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Production leveling to create a lean schedule for batch flow, lean pull, or one piece flow
Why is flow so important?
What is lean flow?
Why is it so important?
What are common barriers to flow?
How to design and manage processes for lean flow?
If you haven't already digested the teachings on the Lean Flow training page, you should start there,
then come back to this Heijunka training
also known as load leveling, or level loading
One of the primary purposes of value stream mapping is to create flow
(Ideally one piece flow. Or the smallest practical batch size)
Batches are a root cause of many quality problems, (learn more)
and batches also cause all kinds of disruptions to continuous flow, which cost money in dozens of unpleasant and costly ways.
In a Value Stream Map,
this is the symbol
for a work schedule
that has load leveling
It is an important cornerstone upon which all lean flow systems are built.
The idea of Heijunka Load Leveling
is to intercept batches of
kanban orders or sales orders
(or whatever is being processed)
and then smooth out the volume of demand (and possibly the mix) by:
(thereby leveling demand spikes)
The Batch way
The batch way to make 10 units of product X,
5 of product O, and 3 of product Z would be:
The Level Loading way
The Level Loading way might be:
The biggest benefit of Flow
is to enable Pull,
so you can deliver
only what your customer wants
only when they want it
But what if our demand isn't level?
There isn't a company in the world that has level demand.
You don't need level demand. What you need is:
On a periodic basis, (usually monthly, but perhaps quarterly, or weekly, or biweekly)
your Sales and Operations Planning team meets to prepare the Sales and Operations Plan for your next planning period.
Download the free PDF for how to do Sales & Operations Planning
If your S&OP team has matured enough to used heijunka level loading, then the plan is to build the same quantity of every product family every week.
For example, you might plan to make the same mix of product families every shift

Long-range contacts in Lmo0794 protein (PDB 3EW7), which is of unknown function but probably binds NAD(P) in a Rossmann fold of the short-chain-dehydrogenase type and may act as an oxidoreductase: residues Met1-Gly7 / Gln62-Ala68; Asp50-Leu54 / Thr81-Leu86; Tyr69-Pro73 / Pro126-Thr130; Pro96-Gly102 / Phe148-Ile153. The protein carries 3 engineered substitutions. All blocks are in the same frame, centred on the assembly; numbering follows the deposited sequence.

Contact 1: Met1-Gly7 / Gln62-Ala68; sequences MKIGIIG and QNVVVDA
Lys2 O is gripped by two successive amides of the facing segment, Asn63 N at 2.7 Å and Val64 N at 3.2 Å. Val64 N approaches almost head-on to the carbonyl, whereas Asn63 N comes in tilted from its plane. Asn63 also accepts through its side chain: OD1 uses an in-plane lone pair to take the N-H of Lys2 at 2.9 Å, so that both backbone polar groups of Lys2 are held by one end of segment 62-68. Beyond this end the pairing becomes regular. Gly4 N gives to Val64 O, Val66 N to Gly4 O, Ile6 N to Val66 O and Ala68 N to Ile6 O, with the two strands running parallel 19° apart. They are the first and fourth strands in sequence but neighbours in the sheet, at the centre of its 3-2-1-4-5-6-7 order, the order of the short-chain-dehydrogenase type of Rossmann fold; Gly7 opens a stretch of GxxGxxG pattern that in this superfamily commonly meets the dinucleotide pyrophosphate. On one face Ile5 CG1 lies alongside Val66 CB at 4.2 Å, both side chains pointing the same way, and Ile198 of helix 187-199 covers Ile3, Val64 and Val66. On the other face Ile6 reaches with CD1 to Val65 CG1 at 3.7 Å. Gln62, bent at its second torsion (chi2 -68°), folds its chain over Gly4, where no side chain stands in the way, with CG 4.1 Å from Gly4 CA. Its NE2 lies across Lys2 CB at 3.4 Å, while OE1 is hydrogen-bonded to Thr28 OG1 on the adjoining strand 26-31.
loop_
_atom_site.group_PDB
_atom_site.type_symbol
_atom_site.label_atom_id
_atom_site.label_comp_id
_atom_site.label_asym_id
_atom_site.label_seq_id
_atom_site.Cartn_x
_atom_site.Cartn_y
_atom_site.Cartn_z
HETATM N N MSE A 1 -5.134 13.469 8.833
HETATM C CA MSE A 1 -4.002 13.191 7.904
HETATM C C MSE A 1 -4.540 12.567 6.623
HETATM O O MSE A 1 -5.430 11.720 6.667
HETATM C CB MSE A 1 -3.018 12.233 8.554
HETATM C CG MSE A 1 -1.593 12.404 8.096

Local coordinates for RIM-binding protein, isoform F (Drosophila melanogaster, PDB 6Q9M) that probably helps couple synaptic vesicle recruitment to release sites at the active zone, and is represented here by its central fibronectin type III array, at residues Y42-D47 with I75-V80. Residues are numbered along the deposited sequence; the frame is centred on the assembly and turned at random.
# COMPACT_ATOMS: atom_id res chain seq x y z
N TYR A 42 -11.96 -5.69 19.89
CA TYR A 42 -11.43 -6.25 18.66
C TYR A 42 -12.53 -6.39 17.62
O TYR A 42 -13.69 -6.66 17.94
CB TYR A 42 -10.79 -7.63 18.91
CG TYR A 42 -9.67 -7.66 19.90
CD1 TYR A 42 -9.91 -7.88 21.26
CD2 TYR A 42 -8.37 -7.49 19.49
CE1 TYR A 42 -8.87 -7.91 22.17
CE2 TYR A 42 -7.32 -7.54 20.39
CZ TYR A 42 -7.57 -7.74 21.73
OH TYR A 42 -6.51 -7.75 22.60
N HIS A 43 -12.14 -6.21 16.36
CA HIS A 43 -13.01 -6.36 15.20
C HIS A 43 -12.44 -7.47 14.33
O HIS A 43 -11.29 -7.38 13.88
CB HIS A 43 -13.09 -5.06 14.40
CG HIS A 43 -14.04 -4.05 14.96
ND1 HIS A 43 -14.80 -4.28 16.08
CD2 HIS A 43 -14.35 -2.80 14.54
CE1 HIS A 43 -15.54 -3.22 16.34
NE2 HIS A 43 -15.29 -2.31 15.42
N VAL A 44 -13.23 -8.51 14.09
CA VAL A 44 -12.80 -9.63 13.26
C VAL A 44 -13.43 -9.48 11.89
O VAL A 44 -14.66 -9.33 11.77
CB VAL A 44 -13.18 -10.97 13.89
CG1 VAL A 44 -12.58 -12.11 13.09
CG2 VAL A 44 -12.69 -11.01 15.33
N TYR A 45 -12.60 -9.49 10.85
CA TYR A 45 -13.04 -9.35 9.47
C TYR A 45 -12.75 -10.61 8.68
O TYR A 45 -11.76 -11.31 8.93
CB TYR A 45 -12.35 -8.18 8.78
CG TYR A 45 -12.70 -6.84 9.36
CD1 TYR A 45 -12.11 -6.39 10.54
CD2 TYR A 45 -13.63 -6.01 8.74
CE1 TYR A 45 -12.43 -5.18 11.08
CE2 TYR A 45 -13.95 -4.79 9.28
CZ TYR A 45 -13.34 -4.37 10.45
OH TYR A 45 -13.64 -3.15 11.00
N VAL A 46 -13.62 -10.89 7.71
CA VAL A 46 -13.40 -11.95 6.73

in the sequence of product families aabbbcdd
and then end the shift with three products xxx
which might be special orders, unpopular products, engineering prototypes, or whatever
(thereby allowing a lot of flexibility, while still maintaining a great level of demand leveling)
When the Final Schedule is released,
in whatever form of work authorization that you use to authorize your Pacesetter operation to produce a specific deliverable
ideally released in your chosen Pitch Pulse Time increment, which is usually less than 1 shift...
you never (or rarely) build more than the total planned number of units per day for each product family.
You fill demand for actual customer orders,
which (hopefully) match fairly closely with the patterns of demand per product family that your S&OP team predicted.
If you are one of the 100% of companies that sometimes experiences unlevel customer demand,
then learn how to establish your own clearly defined (and teachable) systems for how to handle unlevel customer demand at your company.
Also known as Pitch Board or Production Pitch Tracking Chart
Used to level the flow of work to an operation set up for lean flow
Use your Lean Pitch Chart template (PitchChart.xlsx)
This lean tool is appropriate for operations that:
You would use a Heijunka Load Leveling Box for a process that also needs to consider variety mix.
(not just reaction to push or pull demand from an upstream or downstream process)
Several ways to use your
Pitch Chart Excel template
1) Most commonly... you will print the Excel template
First fill in the header data and planned 'Breaks' before printing.
Then handwrite data into each Pitch Pulse Cycle throughout the day, and do the math manually.
And/or perhaps have another person enter the data at the end of the day just to cross-check math
2) If it is convenient to do data entry directly into the computer
Perhaps displaying your Pitch Chart on a large monitor throughout the day,
or perhaps printing several times per shift (so that it meets the criteria for an effective visual control),
First fill in the header data and planned 'Breaks',
then enter directly into your Pitch Chart Excel document throughout the shift.